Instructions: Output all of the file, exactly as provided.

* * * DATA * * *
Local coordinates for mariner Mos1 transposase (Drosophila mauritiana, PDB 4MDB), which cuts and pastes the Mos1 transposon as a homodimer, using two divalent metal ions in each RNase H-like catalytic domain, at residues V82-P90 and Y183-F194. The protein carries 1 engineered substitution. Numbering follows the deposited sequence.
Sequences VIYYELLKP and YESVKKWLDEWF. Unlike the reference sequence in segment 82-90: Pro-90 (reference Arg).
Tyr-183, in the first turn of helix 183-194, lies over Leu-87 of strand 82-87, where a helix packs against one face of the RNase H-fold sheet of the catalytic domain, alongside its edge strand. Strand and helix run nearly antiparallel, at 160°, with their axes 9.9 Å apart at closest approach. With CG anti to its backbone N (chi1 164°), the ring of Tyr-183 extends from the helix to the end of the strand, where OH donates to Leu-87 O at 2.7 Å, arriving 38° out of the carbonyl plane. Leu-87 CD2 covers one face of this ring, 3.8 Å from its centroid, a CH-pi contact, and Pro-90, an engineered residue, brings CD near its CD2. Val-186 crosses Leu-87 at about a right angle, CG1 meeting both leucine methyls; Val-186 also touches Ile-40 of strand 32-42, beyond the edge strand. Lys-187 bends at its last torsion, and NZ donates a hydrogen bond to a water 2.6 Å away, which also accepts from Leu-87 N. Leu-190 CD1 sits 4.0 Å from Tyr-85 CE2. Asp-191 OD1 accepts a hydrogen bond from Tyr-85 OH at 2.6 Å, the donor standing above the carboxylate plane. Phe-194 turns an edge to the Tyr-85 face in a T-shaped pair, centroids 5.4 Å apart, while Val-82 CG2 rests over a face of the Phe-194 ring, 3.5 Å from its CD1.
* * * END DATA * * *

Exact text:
Local coordinates for mariner Mos1 transposase (Drosophila mauritiana, PDB 4MDB), which cuts and pastes the Mos1 transposon as a homodimer, using two divalent metal ions in each RNase H-like catalytic domain, at residues V82-P90 and Y183-F194. The protein carries 1 engineered substitution. Numbering follows the deposited sequence.
Sequences VIYYELLKP and YESVKKWLDEWF. Unlike the reference sequence in segment 82-90: Pro-90 (reference Arg).
Tyr-183, in the first turn of helix 183-194, lies over Leu-87 of strand 82-87, where a helix packs against one face of the RNase H-fold sheet of the catalytic domain, alongside its edge strand. Strand and helix run nearly antiparallel, at 160°, with their axes 9.9 Å apart at closest approach. With CG anti to its backbone N (chi1 164°), the ring of Tyr-183 extends from the helix to the end of the strand, where OH donates to Leu-87 O at 2.7 Å, arriving 38° out of the carbonyl plane. Leu-87 CD2 covers one face of this ring, 3.8 Å from its centroid, a CH-pi contact, and Pro-90, an engineered residue, brings CD near its CD2. Val-186 crosses Leu-87 at about a right angle, CG1 meeting both leucine methyls; Val-186 also touches Ile-40 of strand 32-42, beyond the edge strand. Lys-187 bends at its last torsion, and NZ donates a hydrogen bond to a water 2.6 Å away, which also accepts from Leu-87 N. Leu-190 CD1 sits 4.0 Å from Tyr-85 CE2. Asp-191 OD1 accepts a hydrogen bond from Tyr-85 OH at 2.6 Å, the donor standing above the carboxylate plane. Phe-194 turns an edge to the Tyr-85 face in a T-shaped pair, centroids 5.4 Å apart, while Val-82 CG2 rests over a face of the Phe-194 ring, 3.5 Å from its CD1.